Flea’s Cancer Update
I feel rather like a fraud, posting a cancer update. I’m still in some weird stage of asking myself, “Do I really have cancer? Is my experience anything like anyone else’s?” I know I’m not a dog with cancer (y’know, this being a dog blog and all), but I think it’s helpful to write these things out, not only for myself, but for anyone who might be in the same boat. So here’s where I am right now.
A Month Out
It’s been nearly a month since the colonoscopy and the tumor being found. That might sound like a short time, but it feels like forever. I think this is part of my disbelief, the feeling like forever. It’s been a whole month, and I just started treatment yesterday! Let me break down what’s happened in a month’s time.
- Colonoscopy – gastroenterologist found a three centimeter bleeding tumor about seven centimeters from the opening of my bum, referring me immediately to an oncologist, taking several biopsies
- One week later – oncologist meets with us to tell us the tumor is, in fact, malignant, and it’s adenocarcinoma, a cancer found in secreting glands and organs, schedules CT scan
- A week after that (and the CT scan) – meet the oncologist to find that the cancer is stage three, meaning it’s attached itself to the muscle lining of the rectum, and it’s spreading into the lymph nodes nearby
- Meet the radiologist, who does an on-the-spot pap smear (well! That was unexpected!) and gives me a run-down of what to expect
- Head to radiology for the making of the mold of my legs (to stabilize me during ongoing radiation treatments) and tiny tattoos for placement during radiation (no, the tattoos didn’t hurt)
- Pick up the chemo pills, nausea pills and antibiotics
- Yesterday – took my first round of chemo pills at home, then went in for radiation – radiation doesn’t hurt, btw
While a month may seem eternal after a diagnosis, as you can see, a lot has happened in this time frame. I’m pleased with my team at the Tulsa Cancer Institute. And we’re on our way.
It turns out, every cancer and patient is different with treatment. It depends on the cancer type, what stage you’re in, as well as the type of person you are. My oncologist chose the oral chemo, in part, because he thinks I’ll follow directions and be fastidious about taking the pills when I’m supposed to. I have an alarm set on my phone to remind me at eight AM and eight PM Monday through Friday – take those pills!
Also, and I don’t fully understand the reasons, I’ll be in treatment for six weeks. Some people are in treatment for months. Mine is five days a week, taking the chemo pills morning and night, radiation those same days, resting on weekends. Surgery will be scheduled for about six weeks after the treatment ends, to remove what the chemo doesn’t kill and the radiation doesn’t shrink. I do understand the surgery following the treatment, since I’d want to lose as little of the rectum as possible.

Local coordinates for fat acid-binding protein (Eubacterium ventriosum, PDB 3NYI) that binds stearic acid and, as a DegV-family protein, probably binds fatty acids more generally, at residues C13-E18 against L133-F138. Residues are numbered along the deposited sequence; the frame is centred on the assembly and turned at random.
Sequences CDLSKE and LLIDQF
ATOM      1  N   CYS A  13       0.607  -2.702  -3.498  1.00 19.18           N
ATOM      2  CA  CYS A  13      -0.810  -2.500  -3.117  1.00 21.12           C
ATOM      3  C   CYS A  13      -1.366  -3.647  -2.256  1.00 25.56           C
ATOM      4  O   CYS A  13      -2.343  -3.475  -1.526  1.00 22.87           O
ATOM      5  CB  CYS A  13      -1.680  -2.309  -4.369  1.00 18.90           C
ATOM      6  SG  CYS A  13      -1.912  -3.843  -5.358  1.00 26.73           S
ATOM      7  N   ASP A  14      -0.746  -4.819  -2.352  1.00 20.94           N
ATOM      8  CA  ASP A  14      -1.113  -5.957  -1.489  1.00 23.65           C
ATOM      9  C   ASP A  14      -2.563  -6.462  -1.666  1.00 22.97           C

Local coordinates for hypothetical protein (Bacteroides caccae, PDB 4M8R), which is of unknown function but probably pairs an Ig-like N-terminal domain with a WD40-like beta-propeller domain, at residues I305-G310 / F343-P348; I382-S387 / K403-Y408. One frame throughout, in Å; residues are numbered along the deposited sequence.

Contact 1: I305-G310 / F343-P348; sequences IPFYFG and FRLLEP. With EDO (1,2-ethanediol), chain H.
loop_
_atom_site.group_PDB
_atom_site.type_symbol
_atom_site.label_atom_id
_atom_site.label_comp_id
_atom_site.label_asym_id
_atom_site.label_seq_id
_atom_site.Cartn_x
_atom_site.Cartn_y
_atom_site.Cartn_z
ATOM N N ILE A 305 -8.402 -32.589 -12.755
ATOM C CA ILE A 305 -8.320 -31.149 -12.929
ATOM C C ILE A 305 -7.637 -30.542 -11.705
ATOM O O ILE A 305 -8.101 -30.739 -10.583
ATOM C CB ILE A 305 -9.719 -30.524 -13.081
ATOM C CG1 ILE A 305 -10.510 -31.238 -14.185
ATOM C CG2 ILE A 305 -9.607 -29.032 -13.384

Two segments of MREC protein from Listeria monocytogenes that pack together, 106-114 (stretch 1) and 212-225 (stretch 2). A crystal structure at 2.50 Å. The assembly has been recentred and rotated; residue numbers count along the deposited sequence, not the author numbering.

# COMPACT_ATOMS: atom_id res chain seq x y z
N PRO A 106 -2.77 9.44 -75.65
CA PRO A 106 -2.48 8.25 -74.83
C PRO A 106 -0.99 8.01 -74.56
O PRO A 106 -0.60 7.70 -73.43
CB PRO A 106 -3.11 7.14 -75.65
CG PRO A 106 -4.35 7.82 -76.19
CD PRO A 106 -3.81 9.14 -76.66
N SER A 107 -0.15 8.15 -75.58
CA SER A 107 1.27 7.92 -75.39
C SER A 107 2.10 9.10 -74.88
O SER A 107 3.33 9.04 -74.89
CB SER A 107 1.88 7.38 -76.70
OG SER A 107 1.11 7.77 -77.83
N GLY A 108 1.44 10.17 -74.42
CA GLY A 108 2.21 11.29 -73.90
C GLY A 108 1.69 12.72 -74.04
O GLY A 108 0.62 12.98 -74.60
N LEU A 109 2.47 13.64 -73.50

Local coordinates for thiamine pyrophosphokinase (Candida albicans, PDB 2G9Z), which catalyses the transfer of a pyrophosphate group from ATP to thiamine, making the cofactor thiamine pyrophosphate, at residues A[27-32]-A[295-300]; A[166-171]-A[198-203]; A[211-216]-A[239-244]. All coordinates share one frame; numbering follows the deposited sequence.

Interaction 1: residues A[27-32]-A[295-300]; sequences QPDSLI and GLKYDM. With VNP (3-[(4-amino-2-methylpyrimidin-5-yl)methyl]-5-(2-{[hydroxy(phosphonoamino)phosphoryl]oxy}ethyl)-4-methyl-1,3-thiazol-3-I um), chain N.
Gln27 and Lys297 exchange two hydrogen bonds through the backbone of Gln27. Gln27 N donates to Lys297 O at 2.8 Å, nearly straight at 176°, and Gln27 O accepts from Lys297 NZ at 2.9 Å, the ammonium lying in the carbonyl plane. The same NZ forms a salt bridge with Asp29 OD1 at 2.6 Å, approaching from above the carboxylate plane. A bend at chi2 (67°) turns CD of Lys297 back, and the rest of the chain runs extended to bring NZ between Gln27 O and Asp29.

Yes, mine is truly the most glamorous of cancers. NOT.
How the Chemo and Radiation Effect Me So Far
And here’s where I feel like a fraud. It’s been a whole month. I’ve been talking about the cancer over on Facebook for a whole month. And it’s only yesterday and today that I’m experiencing anything like symptoms of treatment. Yesterday I had a ton of energy and was starving. Late afternoon, after radiation, I passed out. Then felt nauseous, just uncomfortable. At three AM I woke up nauseous. Not like I needed to throw up, but like I had vertigo in my stomach, which struck me as really weird.
And the tired? Yeah. I’m tired. I asked the tech yesterday, at radiation, if the exhaustion was similar to spending a day at the beach, in the sun. You know how that makes you really tired? She said yes, it was similar. But without the fun of being at the beach. Bummer.
Please, feel free to ask me questions in the comments. I tend to respond personally, via email. I’ll answer any question I’m able to. The whole point of me writing about it so publically is so I can share what I know and experience. Prior to my diagnosis, I knew next to nothing about cancer. Just know that every experience is different, but that there are some similarites.
No, I’m not giving away cancer. You wish. Cancer is like Christmas, with all the cards and gifts. But the in-laws never leave. Yeah, it’s like that. No, I’m giving away some of the best dog treats on the planet. Check it out:
Click on this sentence and a new tab will open with the giveaway post – just follow the instructions there to enter to win. Your dog will thank you. Naturally.
Spreading the good chews …